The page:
Rawle Nyanzi on ‘Pretty Cure’

Rawle Nyanzi, who blogs both on anime and on Appendix N (that is, those fantasy works that inspired Dungeons & Dragons), noticed that I was preparing to review Glitter Force, which I will seriously get to after I’ve cleared some other things off my plate, so he tried his hand at watching the original Futari wa Pretty Cure.

His comments are amusing. He writes,

It was the worst series I ever saw.

This show’s crime? It was too repetitive. Most anime, even formulaic ones, change up the action every few episodes or so. Not Futari. Every episode went the same way: the Zakenna shadows would possess a person or object, the two girls would transform to fight the creature, they would struggle at first, then there would be a last-minute save allowing them to use their Marble Screw finishing move. The shadows would retreat, then the girls would go back to their lives.

There is zero variation on this. Even near the end.

I accept no blame for his lack of enjoyment. I recall saying that Pretty Cure is a landmark in the history of the magical girl genre, but I don’t recall saying it’s any good. In my opinion, Futari wa Pretty Cure has the following redeeming qualities: 1) likable protagonists, 2) fetching character designs, 3) good action sequences, and 4) a catchy theme song. That’s not much to hang a series on.

The writing is as bad as Rawle says it is. Even the action sequences only show up about once every three episodes, so the viewer has to sit through approximately seventy-five minutes of bad cartoon to see about thirty seconds of good Kung fu. To some of us, your host included, that’s worth it. To others, not so much.

I think Pretty Cure became a big deal not because it was high-quality, but because it was attempting something new, an action-focused magical girl title. It has certainly been successful in Japan, but a poor reception in the English-speaking world may explain why such an enormous franchise has been neglected by Western distribution companies for a decade. It may also explain why Saban, when porting Smile Pretty Cure! to Netflix, elected to disassociate it from the Pretty Cure brand and change the title to Glitter Force.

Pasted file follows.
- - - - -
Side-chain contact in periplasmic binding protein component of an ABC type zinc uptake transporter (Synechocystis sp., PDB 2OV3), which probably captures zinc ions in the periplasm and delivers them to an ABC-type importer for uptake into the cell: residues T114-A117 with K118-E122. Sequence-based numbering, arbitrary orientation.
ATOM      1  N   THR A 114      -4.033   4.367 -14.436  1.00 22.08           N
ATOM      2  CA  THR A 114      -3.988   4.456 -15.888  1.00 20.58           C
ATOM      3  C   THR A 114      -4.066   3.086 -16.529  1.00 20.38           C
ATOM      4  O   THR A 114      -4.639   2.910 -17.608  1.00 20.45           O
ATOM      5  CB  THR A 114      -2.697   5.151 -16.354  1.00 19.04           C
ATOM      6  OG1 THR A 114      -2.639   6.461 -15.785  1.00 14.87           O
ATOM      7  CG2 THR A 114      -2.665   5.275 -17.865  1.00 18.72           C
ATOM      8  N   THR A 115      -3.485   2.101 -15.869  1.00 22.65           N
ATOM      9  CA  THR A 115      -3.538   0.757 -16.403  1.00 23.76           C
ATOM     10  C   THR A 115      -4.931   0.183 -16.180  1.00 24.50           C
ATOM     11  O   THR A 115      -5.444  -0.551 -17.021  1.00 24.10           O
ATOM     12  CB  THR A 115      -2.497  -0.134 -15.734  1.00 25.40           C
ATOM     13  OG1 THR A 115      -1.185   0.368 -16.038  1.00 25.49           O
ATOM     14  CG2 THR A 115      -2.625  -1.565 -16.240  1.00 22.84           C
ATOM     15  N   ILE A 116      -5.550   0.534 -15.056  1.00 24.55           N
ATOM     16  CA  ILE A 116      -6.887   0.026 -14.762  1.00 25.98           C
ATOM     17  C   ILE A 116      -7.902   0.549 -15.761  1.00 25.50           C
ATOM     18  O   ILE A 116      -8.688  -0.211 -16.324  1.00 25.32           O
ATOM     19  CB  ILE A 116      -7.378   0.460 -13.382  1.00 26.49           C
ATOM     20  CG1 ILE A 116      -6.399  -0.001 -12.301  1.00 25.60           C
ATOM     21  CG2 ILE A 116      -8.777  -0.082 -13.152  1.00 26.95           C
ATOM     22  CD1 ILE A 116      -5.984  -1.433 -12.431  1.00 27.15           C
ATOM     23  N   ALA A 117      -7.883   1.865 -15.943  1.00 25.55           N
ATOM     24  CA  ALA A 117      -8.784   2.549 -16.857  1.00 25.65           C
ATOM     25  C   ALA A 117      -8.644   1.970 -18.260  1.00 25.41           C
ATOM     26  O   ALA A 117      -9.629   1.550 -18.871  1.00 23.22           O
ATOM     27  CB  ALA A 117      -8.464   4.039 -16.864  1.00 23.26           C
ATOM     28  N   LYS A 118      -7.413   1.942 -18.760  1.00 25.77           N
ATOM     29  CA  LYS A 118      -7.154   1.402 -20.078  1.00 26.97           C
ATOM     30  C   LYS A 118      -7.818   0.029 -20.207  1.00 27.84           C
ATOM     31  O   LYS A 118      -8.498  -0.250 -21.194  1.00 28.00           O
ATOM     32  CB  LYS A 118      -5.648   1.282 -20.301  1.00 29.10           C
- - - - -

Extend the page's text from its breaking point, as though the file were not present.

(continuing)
According to my observation, even diehard Pretty Cure fans are willing to admit that the franchise is fraught with problems. Typically, I see HeartCatch PreCure! named as the best in the franchise, though I have also heard good buzz about the current series, KiraKira☆Pretty Cure a la Mode.

I would also say that Glitter Force is considerably better than Futari wa Pretty Cure, though it has its own issues. I’m only through the first season (approximately the halfway point); the first five episodes are rather dull as they plow through the origin story we already know has to happen, and after that the show settles into a repetitive structure with some occasional good action. The twentieth episode, which is the midpoint climax and the season finale of the English version, is a sight to behold, with five mano a mano fights going simultaneously, including a meticulously animated sword duel. But to many, it probably wouldn’t be worth it to sit through nineteen episodes just to get there.

  • Nathan Housley

    If I remember correctly, Nanoha overshadowed it stateside when the fansubs were flying and the taste in fandom was due moe and bishoujo. I also saw more Precure memorabilia in Germany than stateside as well. Can’t remember how the English release fared, especially after Mew Mew Power soured the magical girl market for a bit.

    • That’s a good point. In Japan, the two shows were aimed at different demographics, but in the States, they would have had to compete for the same one.

  • UncleverHans

    So, Glitter Force did well in Japan, even though it was mostly bad? Something isn’t right in the heads of the Axis Powers.